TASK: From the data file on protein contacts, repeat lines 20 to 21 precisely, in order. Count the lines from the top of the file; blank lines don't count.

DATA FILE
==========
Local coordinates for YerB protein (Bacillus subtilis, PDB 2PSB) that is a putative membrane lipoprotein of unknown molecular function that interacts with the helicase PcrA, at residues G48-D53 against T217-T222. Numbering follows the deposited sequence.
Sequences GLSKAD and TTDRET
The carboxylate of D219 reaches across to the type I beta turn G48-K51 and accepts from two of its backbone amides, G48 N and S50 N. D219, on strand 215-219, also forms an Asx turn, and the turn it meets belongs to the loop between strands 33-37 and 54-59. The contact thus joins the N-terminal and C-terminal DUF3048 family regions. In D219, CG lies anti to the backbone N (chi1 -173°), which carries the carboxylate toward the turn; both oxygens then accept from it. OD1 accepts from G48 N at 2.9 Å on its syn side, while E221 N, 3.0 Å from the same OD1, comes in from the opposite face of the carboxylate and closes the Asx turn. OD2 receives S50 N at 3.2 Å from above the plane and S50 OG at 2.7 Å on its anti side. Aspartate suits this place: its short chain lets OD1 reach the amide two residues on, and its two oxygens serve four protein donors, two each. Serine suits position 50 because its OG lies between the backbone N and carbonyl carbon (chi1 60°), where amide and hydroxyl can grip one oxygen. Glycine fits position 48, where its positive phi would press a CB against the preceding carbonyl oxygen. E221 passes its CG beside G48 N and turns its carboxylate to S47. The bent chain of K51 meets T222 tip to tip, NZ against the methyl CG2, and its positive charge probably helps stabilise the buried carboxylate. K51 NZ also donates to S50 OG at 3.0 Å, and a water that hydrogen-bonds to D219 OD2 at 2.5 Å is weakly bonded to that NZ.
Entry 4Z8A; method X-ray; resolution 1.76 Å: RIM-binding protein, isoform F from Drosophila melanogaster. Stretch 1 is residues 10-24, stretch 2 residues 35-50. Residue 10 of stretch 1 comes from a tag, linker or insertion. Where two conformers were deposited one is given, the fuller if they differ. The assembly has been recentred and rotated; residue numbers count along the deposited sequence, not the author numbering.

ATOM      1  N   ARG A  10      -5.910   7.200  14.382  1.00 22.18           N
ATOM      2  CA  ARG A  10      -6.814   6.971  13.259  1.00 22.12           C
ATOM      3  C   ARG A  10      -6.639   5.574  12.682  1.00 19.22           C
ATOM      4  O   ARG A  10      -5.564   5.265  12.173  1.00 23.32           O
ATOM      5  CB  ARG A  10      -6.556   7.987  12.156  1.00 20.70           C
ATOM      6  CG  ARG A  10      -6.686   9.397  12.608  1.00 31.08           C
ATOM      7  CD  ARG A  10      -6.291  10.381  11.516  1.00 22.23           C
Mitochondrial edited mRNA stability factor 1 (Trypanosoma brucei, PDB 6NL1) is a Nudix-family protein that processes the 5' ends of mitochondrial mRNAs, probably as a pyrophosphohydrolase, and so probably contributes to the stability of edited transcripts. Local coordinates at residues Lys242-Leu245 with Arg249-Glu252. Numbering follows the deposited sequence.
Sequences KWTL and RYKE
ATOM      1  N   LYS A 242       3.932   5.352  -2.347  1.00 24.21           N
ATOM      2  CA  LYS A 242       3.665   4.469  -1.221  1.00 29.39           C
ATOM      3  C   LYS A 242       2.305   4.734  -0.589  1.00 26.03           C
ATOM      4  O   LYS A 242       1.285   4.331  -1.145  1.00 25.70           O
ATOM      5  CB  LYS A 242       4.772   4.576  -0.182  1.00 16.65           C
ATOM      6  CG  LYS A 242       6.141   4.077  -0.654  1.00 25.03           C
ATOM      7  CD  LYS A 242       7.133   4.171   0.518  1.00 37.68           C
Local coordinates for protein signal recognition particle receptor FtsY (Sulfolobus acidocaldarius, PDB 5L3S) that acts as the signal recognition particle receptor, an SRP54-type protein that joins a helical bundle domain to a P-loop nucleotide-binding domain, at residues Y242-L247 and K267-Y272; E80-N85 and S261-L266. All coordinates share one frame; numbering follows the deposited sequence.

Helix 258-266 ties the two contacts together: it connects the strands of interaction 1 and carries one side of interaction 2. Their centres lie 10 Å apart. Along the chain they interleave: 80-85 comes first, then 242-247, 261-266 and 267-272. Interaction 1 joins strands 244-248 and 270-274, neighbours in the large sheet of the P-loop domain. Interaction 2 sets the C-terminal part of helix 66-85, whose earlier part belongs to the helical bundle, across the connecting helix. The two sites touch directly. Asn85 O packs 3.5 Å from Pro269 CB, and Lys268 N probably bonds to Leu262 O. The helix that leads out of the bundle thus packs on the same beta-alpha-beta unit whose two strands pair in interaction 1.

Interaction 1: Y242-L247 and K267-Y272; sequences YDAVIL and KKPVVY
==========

ATOM      7  CD  LYS A 242       7.133   4.171   0.518  1.00 37.68           C
Local coordinates for protein signal recognition particle receptor FtsY (Sulfolobus acidocaldarius, PDB 5L3S) that acts as the signal recognition particle receptor, an SRP54-type protein that joins a helical bundle domain to a P-loop nucleotide-binding domain, at residues Y242-L247 and K267-Y272; E80-N85 and S261-L266. All coordinates share one frame; numbering follows the deposited sequence.